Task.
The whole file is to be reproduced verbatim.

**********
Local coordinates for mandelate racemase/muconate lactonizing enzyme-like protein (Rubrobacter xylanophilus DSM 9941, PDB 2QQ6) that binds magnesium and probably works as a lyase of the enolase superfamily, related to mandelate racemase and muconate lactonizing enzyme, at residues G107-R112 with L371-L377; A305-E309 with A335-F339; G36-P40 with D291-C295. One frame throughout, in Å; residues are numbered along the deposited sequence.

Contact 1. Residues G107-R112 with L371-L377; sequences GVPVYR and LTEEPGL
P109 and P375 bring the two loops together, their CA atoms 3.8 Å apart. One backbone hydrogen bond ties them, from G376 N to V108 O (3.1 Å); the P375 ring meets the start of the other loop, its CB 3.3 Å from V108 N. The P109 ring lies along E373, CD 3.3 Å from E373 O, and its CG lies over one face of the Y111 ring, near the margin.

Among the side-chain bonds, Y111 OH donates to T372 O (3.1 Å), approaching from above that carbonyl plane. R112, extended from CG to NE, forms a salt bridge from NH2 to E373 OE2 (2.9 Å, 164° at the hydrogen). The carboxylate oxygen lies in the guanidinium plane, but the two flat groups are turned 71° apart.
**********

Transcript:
Local coordinates for mandelate racemase/muconate lactonizing enzyme-like protein (Rubrobacter xylanophilus DSM 9941, PDB 2QQ6) that binds magnesium and probably works as a lyase of the enolase superfamily, related to mandelate racemase and muconate lactonizing enzyme, at residues G107-R112 with L371-L377; A305-E309 with A335-F339; G36-P40 with D291-C295. One frame throughout, in Å; residues are numbered along the deposited sequence.

Contact 1. Residues G107-R112 with L371-L377; sequences GVPVYR and LTEEPGL
P109 and P375 bring the two loops together, their CA atoms 3.8 Å apart. One backbone hydrogen bond ties them, from G376 N to V108 O (3.1 Å); the P375 ring meets the start of the other loop, its CB 3.3 Å from V108 N. The P109 ring lies along E373, CD 3.3 Å from E373 O, and its CG lies over one face of the Y111 ring, near the margin.

Among the side-chain bonds, Y111 OH donates to T372 O (3.1 Å), approaching from above that carbonyl plane. R112, extended from CG to NE, forms a salt bridge from NH2 to E373 OE2 (2.9 Å, 164° at the hydrogen). The carboxylate oxygen lies in the guanidinium plane, but the two flat groups are turned 71° apart.